Chapter 8.pdf - < Back to Assignment Attempts 2 Average 2 2 1 Understanding the implications of taxes on welfare The following graph represents the

Chapter 8.pdf - < Back to Assignment Attempts 2 Average 2 2...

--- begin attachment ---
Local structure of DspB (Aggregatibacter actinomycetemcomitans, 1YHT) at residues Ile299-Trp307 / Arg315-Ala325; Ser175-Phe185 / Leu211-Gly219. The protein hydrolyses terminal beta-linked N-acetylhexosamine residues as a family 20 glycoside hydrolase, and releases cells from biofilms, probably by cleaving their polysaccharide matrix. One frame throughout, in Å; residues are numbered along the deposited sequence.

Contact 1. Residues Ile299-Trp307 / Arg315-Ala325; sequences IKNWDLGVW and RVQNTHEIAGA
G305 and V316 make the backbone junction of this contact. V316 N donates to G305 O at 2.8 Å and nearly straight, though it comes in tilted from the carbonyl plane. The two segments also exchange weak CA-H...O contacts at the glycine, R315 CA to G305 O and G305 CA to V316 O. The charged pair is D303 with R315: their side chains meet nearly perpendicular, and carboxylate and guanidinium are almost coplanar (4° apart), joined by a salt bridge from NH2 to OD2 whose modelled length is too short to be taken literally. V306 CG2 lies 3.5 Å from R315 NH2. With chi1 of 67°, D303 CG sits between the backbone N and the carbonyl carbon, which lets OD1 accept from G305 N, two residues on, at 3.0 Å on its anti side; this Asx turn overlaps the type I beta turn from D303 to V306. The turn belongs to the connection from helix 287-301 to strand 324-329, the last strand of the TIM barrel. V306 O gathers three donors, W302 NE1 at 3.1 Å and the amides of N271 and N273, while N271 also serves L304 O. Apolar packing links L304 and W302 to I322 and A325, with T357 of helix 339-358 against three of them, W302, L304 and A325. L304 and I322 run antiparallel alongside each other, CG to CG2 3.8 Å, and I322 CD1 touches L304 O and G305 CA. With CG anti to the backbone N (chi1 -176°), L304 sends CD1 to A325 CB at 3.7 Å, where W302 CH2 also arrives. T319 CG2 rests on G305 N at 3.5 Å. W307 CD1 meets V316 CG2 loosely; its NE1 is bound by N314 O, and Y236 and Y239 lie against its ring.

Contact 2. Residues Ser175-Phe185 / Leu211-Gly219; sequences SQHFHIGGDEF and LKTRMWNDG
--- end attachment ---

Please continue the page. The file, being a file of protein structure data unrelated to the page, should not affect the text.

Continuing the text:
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Unformatted text preview: < Back to Assignment Attempts: 2 - Average: 2 / 2 - 1. Understanding the implications of taxes on welfare The following graph represents the demand and supply for an imaginary good called a pinckney. The black point (plus symbol) indicates the pre-tax equilibrium. Suppose the government has just decided to impose a tax on this market; the grey points (star symbol) indicate the after-tax scenario. Demand PRICE (Dollars per pinckney) Supply A 11.00 B C D E 9.00 7.00 F 14 18 QUANTITY (Pinckneys) Complete the following table, given the information presented on the graph. Result Value Equilibrium quantity after tax 14.0 Price consumers pay after tax $11.00 Per-unit tax $4.00 Points: Explanation: 1/1 Close Explanation Before the tax is implemented, the equilibrium price and quantity occur at the intersection of the demand and the supply curves. Therefore, the price consumers pay and producers receive before the tax must be $9.00, and the equilibrium quantity of pinckneys is 18. After the tax is paid, the top grey star ($11.00) indicates the price consumers pay, whereas the bottom star ($7.00) indicates the price sellers i B th it t t b th diff b t th t i it i lt I th d th Per-unit tax $4.00 Points: Explanation: 1/1 Close Explanation Before the tax is implemented, the equilibrium price and quantity occur at the intersection of the demand and the supply curves. Therefore, the price consumers pay and producers receive before the tax must be $9.00, and the equilibrium quantity of pinckneys is 18. After the tax is paid, the top grey star ($11.00) indicates the price consumers pay, whereas the bottom star ($7.00) indicates the price sellers receive. Because the per-unit tax must be the difference between these two prices, it is equal to . In other words, the tax of $4.00 per unit drives a wedge between the price paid by consumers and received by sellers. This, in turn, decreases the equilibrium quantity from 18 to 14 pinckneys. Notice that the net result is the same, regardless of whether the tax is levied on consumers or producers: Consumers pay $11.00 per unit, and producers receive $7.00 after the tax is paid to the government. The only difference is what price is paid in the store, often called the retail price. If the tax is levied on producers, the retail price is $11.00 per unit because the producers will have to send the $4.00 per unit to the government; but if it’s levied on consumers, the retail price is $7.00 per unit because the consumers have the responsibility of paying the tax. In the following table, indicate which of the previous graph’s areas corresponds to each concept. Check all that apply. Concept A B C D E F Consumer surplus after the tax is imposed Tax revenue after the tax is imposed Producer surplus before the tax is imposed Points: Explanation: 1/1 Close Explanation Consumer surplus is the difference between a buyer’s willingness to pay and the price the buyer actually pays. Graphically, consumer surplus is the area above the price paid by consumers, below the demand curve, and to the left of the equilibrium quantity. Before the tax, areas form consumer surplus; however, after the tax, only area A represents consumer surplus due to an increase in the price paid by consumers and a decrease in the equilibrium quantity. Producer surplus is the difference between the price a seller actually receives for an item and the lowest price at which the seller would be willing to provide the item. Graphically, producer surplus is the area below the price received by producers, above the supply curve, and to the left of the equilibrium quantity. Before the tax, areas form producer surplus; however, after the tax, only area F represents producer surplus due to a decrease in the price received by producers and a decrease in the equilibrium quantity. Tax revenue is the per-unit tax multiplied by the equilibrium quantity after the tax is implemented. Visually, total tax revenue is represented by a rectangle extending from the vertical axis to the equilibrium quantity of 14 pinckneys and from the price sellers receive ($7.00) to the price consumers pay ($11.00), as shown by areas . Finally, deadweight loss is the loss in total welfare that results from the tax. Graphically, the deadweight loss is represented by the triangle between the supply curve and the demand curve and between the quantities of 14 pinckneys and 18 pinckneys, the combination of areas The following graphs and table summarize the results: . Points: Explanation: 1/1 Close Explanation Consumer surplus is the difference between a buyer’s willingness to pay and the price the buyer actually pays. Graphically, consumer surplus is the area above the price paid by consumers, below the demand curve, and to the left of the equilibrium quantity. Before the tax, areas form consumer surplus; however, after the tax, only area A represents consumer surplus due to an increase in the price paid by consumers and a decrease in the equilibrium quantity. Producer surplus is the difference between the price a seller actually receives for an item and the lowest price at which the seller would be willing to provide the item. Graphically, producer surplus is the area below the price received by producers, above the supply curve, and to the left of the equilibrium quantity. Before the tax, areas form producer surplus; however, after the tax, only area F represents producer surplus due to a decrease in the price received by producers and a decrease in the equilibrium quantity. Tax revenue is the per-unit tax multiplied by the equilibrium quantity after the tax is implemented. Visually, total tax revenue is represented by a rectangle extending from the vertical axis to the equilibrium quantity of 14 pinckneys and from the price sellers receive ($7.00) to the price consumers pay ($11.00), as shown by areas . Finally, deadweight loss is the loss in total welfare that results from the tax. Graphically, the deadweight loss is represented by the triangle between the supply curve and the demand curve and between the quantities of 14 pinckneys and 18 pinckneys, the combination of areas The following graphs and table summarize the results: Before Tax After Tax Demand Demand Supply PRICE (Dollars per pinckney) PRICE (Dollars per pinckney) Supply A 11.00 9.00 7.00 B C D E F 14 18 Before Tax After Tax A Producer Surplus F N/A Deadweight Loss N/A 9.00 7.00 B C D E F QUANTITY (Pinckneys) Consumer Surplus Tax Revenue 11.00 14 18 QUANTITY (Pinckneys) Concept A . Consumer surplus is the difference between a buyer’s willingness to pay and the price the buyer actually pays. Graphically, consumer surplus is the area above the price paid by consumers, below the demand curve, and to the left of the equilibrium quantity. Before the tax, areas form consumer surplus; however, after the tax, only area A represents consumer surplus due to an increase in the price paid by consumers and a decrease in the equilibrium quantity. Producer surplus is the difference between the price a seller actually receives for an item and the lowest price at which the seller would be willing to provide the item. Graphically, producer surplus is the area below the price received by producers, above the supply curve, and to the left of the equilibrium quantity. Before the tax, areas form producer surplus; however, after the tax, only area F represents producer surplus due to a decrease in the price received by producers and a decrease in the equilibrium quantity. Tax revenue is the per-unit tax multiplied by the equilibrium quantity after the tax is implemented. Visually, total tax revenue is represented by a rectangle extending from the vertical axis to the equilibrium quantity of 14 pinckneys and from the price sellers receive ($7.00) to the price consumers pay ($11.00), as shown by areas . Finally, deadweight loss is the loss in total welfare that results from the tax. Graphically, the deadweight loss is represented by the triangle between the supply curve and the demand curve and between the quantities of 14 pinckneys and 18 pinckneys, the combination of areas The following graphs and table summarize the results: Before Tax After Tax Demand Demand Supply PRICE (Dollars per pinckney) PRICE (Dollars per pinckney) Supply A 11.00 9.00 7.00 B C D E F 14 18 Before Tax Producer Surplus F Deadweight Loss N/A 7.00 B C D E F After Tax A N/A 9.00 QUANTITY (Pinckneys) Consumer Surplus Tax Revenue 11.00 14 18 QUANTITY (Pinckneys) Concept A Try Another Version Continue . < Back to Assignment Attempts: 2.7 - Average: 2.7 / 3 - 2. Taxes and welfare Consider the market for commercial fans. The following graph shows the demand and supply for commercial fans before the government imposes any taxes. First, use the black point (plus symbol) to indicate the equilibrium price and quantity of commercial fans in the absence of a tax. Then use the green point (triangle symbol) to shade the area representing total consumer surplus (CS) at the equilibrium price. Next, use the purple point (diamond symbol) to shade the area representing total producer surplus (PS) at the equilibrium price. Your Answer Correct Answer Before Tax Demand 200 180 Equilibrium PRICE (Dollars per fan) 160 140 Consumer Surplus 120 100 Supply 80 Producer Surplus 60 40 20 0 0 10 20 30 40 50 60 70 QUANTITY (Fans) 80 90 100 Points: Explanation: 1/1 Close Explanation The equilibrium price and quantity occur at the intersection of the demand and supply curves. Therefore, $120 per fan represents the equilibrium price, and 40 commercial fans represents the equilibrium quantity. Consumer surplus is the difference between the price a buyer is willing to pay and the price the buyer actually pays. The demand curve represents buyers' willingness to pay, and in the market for commercial fans, buyers pay the equilibrium price of $120 per fan. As a result, consumer surplus can be depicted graphically as the triangular area below the demand curve, above the equilibrium price, and to the left of the equilibrium quantity. Producer surplus is the difference between the price a seller receives and the minimum price the seller would be willing to accept. In the market for commercial fans, sellers receive the equilibrium price, and the supply curve indicates the price they would be willing to accept. Graphically, producer surplus is the triangular area above the supply curve, below the equilibrium price, and to the left of the equilibrium quantity. Points: Explanation: 1/1 Close Explanation The equilibrium price and quantity occur at the intersection of the demand and supply curves. Therefore, $120 per fan represents the equilibrium price, and 40 commercial fans represents the equilibrium quantity. Consumer surplus is the difference between the price a buyer is willing to pay and the price the buyer actually pays. The demand curve represents buyers' willingness to pay, and in the market for commercial fans, buyers pay the equilibrium price of $120 per fan. As a result, consumer surplus can be depicted graphically as the triangular area below the demand curve, above the equilibrium price, and to the left of the equilibrium quantity. Producer surplus is the difference between the price a seller receives and the minimum price the seller would be willing to accept. In the market for commercial fans, sellers receive the equilibrium price, and the supply curve indicates the price they would be willing to accept. Graphically, producer surplus is the triangular area above the supply curve, below the equilibrium price, and to the left of the equilibrium quantity. Suppose the government imposes an excise tax on commercial fans. The black line on the following graph shows the tax wedge created by a tax of $40 per fan. First, use the tan quadrilateral (dash symbols) to shade the area representing tax revenue. Next, use the green point (triangle symbol) to shade the area representing total consumer surplus after the tax. Then, use the purple point (diamond symbol) to shade the area representing total producer surplus after the tax. Finally, use the black point (plus symbol) to shade the area representing deadweight loss. Your Answer Correct Answer After Tax Demand 200 180 Tax Revenue PRICE (Dollars per fan) 160 140 120 Consumer Surplus Tax Wedge 100 Supply 80 Producer Surplus 60 40 Deadweight Loss 20 0 0 10 20 30 40 50 60 70 QUANTITY (Fans) 80 90 100 Points: Explanation: 1/1 Close Explanation The tax of $40 per fan reduces the quantity of commercial fans sold from 40 to 30. Buyers will purchase 30 commercial fans at a price of $140 First, use the tan quadrilateral (dash symbols) to shade the area representing tax revenue. Next, use the green point (triangle symbol) to shade the area representing total consumer surplus after the tax. Then, use the purple point (diamond symbol) to shade the area representing total producer surplus after the tax. Finally, use the black point (plus symbol) to shade the area representing deadweight loss. Your Answer Correct Answer After Tax Demand 200 180 Tax Revenue PRICE (Dollars per fan) 160 140 120 Consumer Surplus Tax Wedge 100 Supply 80 Producer Surplus 60 40 Deadweight Loss 20 0 0 10 20 30 40 50 60 70 QUANTITY (Fans) 80 90 100 Points: Explanation: 1/1 Close Explanation The tax of $40 per fan reduces the quantity of commercial fans sold from 40 to 30. Buyers will purchase 30 commercial fans at a price of $140 per fan, while sellers will receive only $100 for these 30 commercial fans. The tax drives a wedge between the amount paid by consumers ($140 per fan) and the amount received by sellers ($100 per fan). The height of this tax wedge ($40) forms the height of the tax revenue rectangle. The width of the revenue rectangle goes from the vertical axis to the after-tax equilibrium quantity of commercial fans, given the $40 tax (30 fans). The area of the rectangle represents the overall tax revenue the government receives. Graphically, consumer surplus is the area below the demand curve, above the price consumers pay, and to the left of the equilibrium quantity after the tax. Producer surplus is the area above the supply curve, below the price sellers receive, and to the left of the equilibrium quantity after the tax. The deadweight loss is represented by the triangular area on the graph to the right of the tan tax wedge, above the supply curve, below the demand curve, and to the left of the equilibrium quantity without the tax. This area represents the loss of total welfare caused by the tax. While the government recovers some of the lost consumer surplus and producer surplus generated by the tax, the deadweight loss area represents the lost welfare that is not recouped in the form of tax revenue. The loss occurs because the tax prevents some mutually beneficial transactions that happened previously from occurring. In particular, at every quantity of fans from 30 to 40, sellers will need to receive a price above pretax buyers' willingness to pay; thus, these transactions do not occur. Complete the following table by using the previous graphs to determine the values of consumer and producer surplus before the tax, and consumer surplus, producer surplus, tax revenue, and deadweight loss after the tax. Complete the following table by using the previous graphs to determine the values of consumer and producer surplus before the tax, and consumer surplus, producer surplus, tax revenue, and deadweight loss after the tax. Note: You can determine the areas of different portions of the graph by selecting the relevant area. Before Tax After Tax (Dollars) (Dollars) Consumer Surplus 1,600 900 Producer Surplus 1,600 900 Tax Revenue 0 120 Deadweight Loss 0 100 1,200 200 Points: Explanation: 0.67 / 1 Close Explanation Before the tax, the equilibrium price of a commercial fan was $120 and the equilibrium quantity of fans sold was 40. The area of the consumer surplus triangle and producer surplus triangle was equal to the following: After the government imposed the tax, buyers bought fewer fans (30) at a higher price per fan ($140), and sellers sold fewer fans (30) at a lower price per fan ($100). The area of both the consumer surplus and producer surplus triangles decreases: After the government imposed the tax, buyers bought fewer fans (30) at a higher price per fan ($140), and sellers sold fewer fans (30) at a lower price per fan ($100). The area of both the consumer surplus and producer surplus triangles decreases: Therefore, the sum of consumer and producer surplus decreased from $3,200 before the tax to $1,800 after the tax, causing a loss in total welfare. However, the government recouped some of the lost welfare in the form of tax revenue: The sum of consumer surplus, producer surplus, and tax revenue is $3,000, which represents total welfare in the market after the tax. It is still $200 less than the total surplus in the pretax market. Therefore, the $200 loss of surplus represents the deadweight loss of the tax. Try Another Version Continue < Back to Assignment 2.5 Attempts: 4 4 Average: 3.5 / 4 3. Relationship between tax revenues, deadweight loss, and demand elasticity The government is considering levying a tax of $30 per unit on suppliers of either jeans or allergy medication. The supply curve for each of these two goods is identical, as you can see on each of the following graphs. The demand for jeans is shown by allergy medication is shown by (on the first graph), and the demand for (on the second graph). Suppose the government taxes jeans. The following graph shows the annual supply and demand for this good. It also shows the supply curve ( ) shifted up by the amount of the proposed tax ($30 per pair). On the following graph, use the green rectangle (triangle symbols) to shade the area that represents tax revenue for jeans. Then use the black triangle (plus symbols) to shade the area that represents the deadweight loss associated with the tax. Your Answer Correct Answer Jeans Market 60 55 S+Tax Supply 50 Tax Revenue PRICE (Dollars per pair) 45 40 Deadweight Loss 35 30 25 20 DJ 15 10 5 0 0 50 100 150 200 250 300 350 400 450 500 550 600 QUANTITY (Pairs) Points: 1/1 Instead, suppose the government taxes allergy medication. The following graph shows the annual supply and demand for this good, as well as the supply curve shifted up by the amount of the proposed tax ($30 per bottle). On the following graph, do for allergy medication the same thing you did previously on the graph for jeans. Use the green rectangle (triangle symbols) to shade the area that represents tax revenue for allergy medication. Then, use the black triangle (plus symbols) to shade the area that represents the deadweight loss associated with the tax. Your Answer Allergy Medication Market Correct Answer Points: 1/1 Instead, suppose the government taxes allergy medication. The following graph shows the annual supply and demand for this good, as well as the supply curve shifted up by the amount of the proposed tax ($30 per bottle). On the following graph, do for allergy medication the same thing you did previously on the graph for jeans. Use the green rectangle (triangle symbols) to shade the area that represents tax revenue for allergy medication. Then, use the black triangle (plus symbols) to shade the area that represents the deadweight loss associated with the tax. Your Answer Correct Answer Allergy Medication Market 60 55 S+Tax Supply 50 Tax Revenue PRICE (Dollars per bottle) 45 40 Deadweight Loss 35 30 25 20 15 10 5 DA 0 0 50 100 150 200 250 300 350 400 450 500 550 600 QUANTITY (Bottles) Points: Explanation: The $30 tax reduces the equilibrium quantity sold in the market from 300 pairs to 50 pairs (the intersection of the 1/1 Close Explanation and curves). At the after-tax equilibrium quantity, the price buyers pay is $35 per pair, and the price sellers receive is $5 per pair. The difference between the two values represents the $30 tax that the government receives from the seller. Tax revenue is the per-unit tax...